Air Temperatures The following maximum temperatures (F) were recorded across the state of Hawaii Tuesday:

84  Lihue, Kauai
83  Honolulu, Oahu
83  Molokai
88  Kahului, Maui
86  Kailua Kona
84  Hilo, Hawaii

Air Temperatures ranged between these warmest and coolest spots near sea level – and on the highest mountain tops on Maui and the Big Island…as of 710pm Tuesday evening:


Kailua Kona – 81
Hana airport, Maui
– 73

Haleakala Summit –   57
(near 10,000 feet on Maui)
Mauna Kea Summit – 43 (13,000+ feet on the Big Island)

Hawaii’s MountainsHere’s a link to the live web cam on the summit of near 13,800 foot Mauna Kea on the Big Island of Hawaii. This web cam is available during the daylight hours here in the islands…and when there’s a big moon shining down during the night at times. Plus, during the nights you will be able to see stars, and the sunrise and sunset too… depending upon weather conditions.


Aloha Paragraphs
A beach on Maui’s south shore

Our winds will be light from the south, southeast and
east-southeast…with muggy and voggy conditions
continuing into the weekend or beyond

Our weather will be generally quite dry, except for
localized afternoon showers over the interior
sections, and a few along the south and southeast
sides of the islands at times too…locally heavier
on Oahu and Kauai

We may see heavier showers arriving this weekend…
especially over Kauai and Oahu – with even a possible
thunderstorm Sunday into early next week

The following numbers represent the strongest wind gusts (mph), along with directions…as of Tuesday evening:

16  Port Allen, Kauai – NE
12  Kahuku Trng, Oahu – SE
18  Molokai – E
12  Lanai – NW
12  Kahoolawe – SSW
12  Lipoa,
Maui – SE
22  South Point, Big Island – NE

Here are the latest 24-hour precipitation totals (inches) for each of the islands…as of Tuesday evening (545pm totals):

0.70  Mohihi Crossing, Kauai
1.92  Makaha Stream, Oahu
0.06  Molokai
0.00  Lanai
0.00  Kahoolawe
0.01  Kula Branch Station, Maui
0.99  Kealakekua, Big Island

We can use the following links to see what’s going on in our area of the north central Pacific Ocean. Here’s the latest NOAA satellite picture – the latest looping satellite image… and finally the latest looping radar image for the Hawaiian Islands.

~~~ Hawaii Weather Narrative ~~~

Our winds are coming out of the south, southeast and east-southeast, while remaining generally light through the rest of this week…into early next week. Here’s the latest weather map, showing the Hawaiian Islands, and the rest of the North Pacific Ocean, along with a real-time wind profile of the central Pacific…focused on the Hawaiian Islands. ~~~ We see a low pressure system to our north, along with a late season cold front stalled a couple of hundred miles to the northwest of Kauai. We have a moderately strong high pressure system to our northeast…with a ridge extending southwest over the Kauai end of the chain. As a result of these weather features, our local winds will remain on the light side, from the south through east-southeast. The southeasterly breezes will bring voggy and humid weather our way, which will stick around through the remainder of this week at least.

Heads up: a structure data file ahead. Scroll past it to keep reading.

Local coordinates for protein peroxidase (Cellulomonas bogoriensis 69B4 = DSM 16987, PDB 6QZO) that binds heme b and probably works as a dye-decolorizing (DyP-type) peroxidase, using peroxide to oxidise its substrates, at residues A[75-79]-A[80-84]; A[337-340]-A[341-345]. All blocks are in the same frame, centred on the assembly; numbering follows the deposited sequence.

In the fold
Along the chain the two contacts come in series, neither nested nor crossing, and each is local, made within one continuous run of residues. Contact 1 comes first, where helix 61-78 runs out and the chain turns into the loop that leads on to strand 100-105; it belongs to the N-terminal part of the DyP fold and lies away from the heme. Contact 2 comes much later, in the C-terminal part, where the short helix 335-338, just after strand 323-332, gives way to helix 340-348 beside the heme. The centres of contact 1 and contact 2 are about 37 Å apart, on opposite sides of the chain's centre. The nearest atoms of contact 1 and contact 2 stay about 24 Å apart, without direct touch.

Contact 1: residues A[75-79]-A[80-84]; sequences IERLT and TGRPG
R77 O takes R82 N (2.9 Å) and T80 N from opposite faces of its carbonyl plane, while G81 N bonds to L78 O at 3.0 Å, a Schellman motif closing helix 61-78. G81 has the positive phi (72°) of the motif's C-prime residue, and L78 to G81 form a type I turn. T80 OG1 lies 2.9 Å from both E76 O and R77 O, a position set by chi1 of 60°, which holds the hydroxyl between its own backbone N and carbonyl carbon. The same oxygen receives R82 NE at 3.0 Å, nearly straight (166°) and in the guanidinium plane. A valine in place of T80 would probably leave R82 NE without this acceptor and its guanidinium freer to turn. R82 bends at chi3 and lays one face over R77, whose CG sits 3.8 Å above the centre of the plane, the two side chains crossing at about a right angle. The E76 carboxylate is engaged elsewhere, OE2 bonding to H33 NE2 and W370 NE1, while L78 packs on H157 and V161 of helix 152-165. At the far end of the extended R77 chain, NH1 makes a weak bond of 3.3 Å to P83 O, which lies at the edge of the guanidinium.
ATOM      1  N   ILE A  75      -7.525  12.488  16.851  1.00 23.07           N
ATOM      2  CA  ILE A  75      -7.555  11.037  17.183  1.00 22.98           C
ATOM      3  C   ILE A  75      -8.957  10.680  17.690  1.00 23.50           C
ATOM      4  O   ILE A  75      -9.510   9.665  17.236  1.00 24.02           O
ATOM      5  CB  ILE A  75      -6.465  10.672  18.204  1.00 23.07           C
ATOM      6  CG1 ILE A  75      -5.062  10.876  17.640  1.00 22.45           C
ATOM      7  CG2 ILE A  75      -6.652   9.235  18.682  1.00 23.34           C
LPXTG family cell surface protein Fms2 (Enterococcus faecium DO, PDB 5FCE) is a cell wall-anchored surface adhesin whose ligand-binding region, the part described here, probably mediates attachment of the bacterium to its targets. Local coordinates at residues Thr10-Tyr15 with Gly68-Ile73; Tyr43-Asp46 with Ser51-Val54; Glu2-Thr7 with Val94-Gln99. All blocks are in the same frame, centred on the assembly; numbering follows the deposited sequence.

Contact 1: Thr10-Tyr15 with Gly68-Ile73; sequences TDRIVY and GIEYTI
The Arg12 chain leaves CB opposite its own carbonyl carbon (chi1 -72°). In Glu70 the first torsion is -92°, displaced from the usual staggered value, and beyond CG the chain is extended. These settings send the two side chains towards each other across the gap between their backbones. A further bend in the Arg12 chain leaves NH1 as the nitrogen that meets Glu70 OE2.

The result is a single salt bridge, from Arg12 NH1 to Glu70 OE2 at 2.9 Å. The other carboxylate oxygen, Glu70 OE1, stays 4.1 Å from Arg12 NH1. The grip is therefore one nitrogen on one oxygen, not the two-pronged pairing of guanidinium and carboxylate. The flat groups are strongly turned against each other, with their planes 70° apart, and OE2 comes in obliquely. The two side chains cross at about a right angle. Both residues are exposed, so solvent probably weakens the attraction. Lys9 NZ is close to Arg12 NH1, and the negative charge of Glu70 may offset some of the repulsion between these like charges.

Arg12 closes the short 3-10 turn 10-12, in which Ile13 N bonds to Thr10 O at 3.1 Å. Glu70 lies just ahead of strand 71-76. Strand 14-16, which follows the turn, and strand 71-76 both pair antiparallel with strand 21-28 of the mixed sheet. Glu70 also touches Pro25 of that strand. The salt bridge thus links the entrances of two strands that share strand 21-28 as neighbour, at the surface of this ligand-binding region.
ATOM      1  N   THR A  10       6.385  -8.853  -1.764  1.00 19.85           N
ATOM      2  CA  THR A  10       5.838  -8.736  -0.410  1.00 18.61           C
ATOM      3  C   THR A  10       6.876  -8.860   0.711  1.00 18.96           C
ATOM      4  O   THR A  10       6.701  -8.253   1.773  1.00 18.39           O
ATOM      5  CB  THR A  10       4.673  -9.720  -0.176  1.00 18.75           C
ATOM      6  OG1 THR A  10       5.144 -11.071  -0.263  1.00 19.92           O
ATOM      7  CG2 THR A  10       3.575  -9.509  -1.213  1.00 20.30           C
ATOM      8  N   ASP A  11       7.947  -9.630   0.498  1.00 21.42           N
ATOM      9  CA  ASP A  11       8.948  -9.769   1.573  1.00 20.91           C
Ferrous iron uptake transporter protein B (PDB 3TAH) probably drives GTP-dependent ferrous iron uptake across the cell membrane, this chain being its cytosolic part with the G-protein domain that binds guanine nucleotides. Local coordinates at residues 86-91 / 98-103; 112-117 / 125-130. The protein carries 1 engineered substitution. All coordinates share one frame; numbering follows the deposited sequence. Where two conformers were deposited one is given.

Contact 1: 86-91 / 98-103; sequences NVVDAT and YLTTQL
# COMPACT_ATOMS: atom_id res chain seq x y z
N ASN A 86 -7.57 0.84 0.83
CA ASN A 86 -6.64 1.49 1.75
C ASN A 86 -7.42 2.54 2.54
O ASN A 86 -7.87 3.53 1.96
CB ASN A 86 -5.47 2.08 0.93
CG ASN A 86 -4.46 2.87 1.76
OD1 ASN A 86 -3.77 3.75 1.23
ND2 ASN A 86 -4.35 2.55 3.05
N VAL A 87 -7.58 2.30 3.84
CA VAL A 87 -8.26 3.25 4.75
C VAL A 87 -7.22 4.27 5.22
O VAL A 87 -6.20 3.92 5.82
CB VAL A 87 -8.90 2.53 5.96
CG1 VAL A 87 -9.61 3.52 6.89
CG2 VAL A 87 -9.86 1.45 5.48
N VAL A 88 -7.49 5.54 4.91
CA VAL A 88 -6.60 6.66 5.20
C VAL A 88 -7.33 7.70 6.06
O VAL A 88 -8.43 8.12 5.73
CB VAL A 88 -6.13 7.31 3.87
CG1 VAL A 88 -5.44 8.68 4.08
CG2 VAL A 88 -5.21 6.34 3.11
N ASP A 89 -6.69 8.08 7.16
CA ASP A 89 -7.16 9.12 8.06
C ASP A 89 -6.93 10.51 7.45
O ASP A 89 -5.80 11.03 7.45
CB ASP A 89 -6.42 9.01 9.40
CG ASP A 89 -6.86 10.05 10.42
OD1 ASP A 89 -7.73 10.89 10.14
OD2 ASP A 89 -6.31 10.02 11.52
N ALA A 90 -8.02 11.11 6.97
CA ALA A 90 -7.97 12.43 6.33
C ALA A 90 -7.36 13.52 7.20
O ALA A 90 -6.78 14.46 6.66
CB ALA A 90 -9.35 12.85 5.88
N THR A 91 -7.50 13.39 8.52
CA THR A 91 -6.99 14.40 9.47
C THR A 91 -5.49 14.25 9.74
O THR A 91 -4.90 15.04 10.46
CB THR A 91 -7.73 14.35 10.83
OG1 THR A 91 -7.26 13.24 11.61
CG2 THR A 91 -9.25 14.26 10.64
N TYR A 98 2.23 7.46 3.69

Satellite imagery shows large patches of low clouds over and around our island chain.
Looking at this larger satellite image, we see the low cloud patches over the ocean, being drawn up into the islands in places. The daytime heating of the islands, coupled with the generally breezes are keeping most of the clouds over and around the mountain slopes.  Meanwhile, we see the stalled cold front to the northwest of Kauai. Here’s a looping radar image, showing just generally light showers falling, most of which are falling over the ocean at the time of this writing. There have been a few heavier showers near Kauai and Oahu at times…with the Honolulu airport reporting heavy rain at 430pm late in the afternoon.

The primary reason for the unusual weather pattern we’re having is the presence of the late season cold front to our northwest…along with its parent low pressure system well north-northwest of our islands. This cold front won’t make it to our islands, although has pushed a high pressure ridge down over the the state now. This will keep our trade winds at bay for the most part, and keep our local wind flow from the south through east-southeast. These breezes will continue to usher in muggy and volcanically hazy skies over our state. We’ll find clear to partly cloudy mornings, giving way to mid-morning through early evening clouds developing over and around the interior sections. The air mass will remain quite dry and stable however, so that only spotty showers are expected in most of those upcountry areas. The exception will be the heavier showers that could fall locally over the western end of the state at times. If an upper level trough moves near the state this weekend, and its looking more and more likely, we could see some heavier showers popping-up near Kauai and Oahu, or even a thunderstorm Sunday into early next week.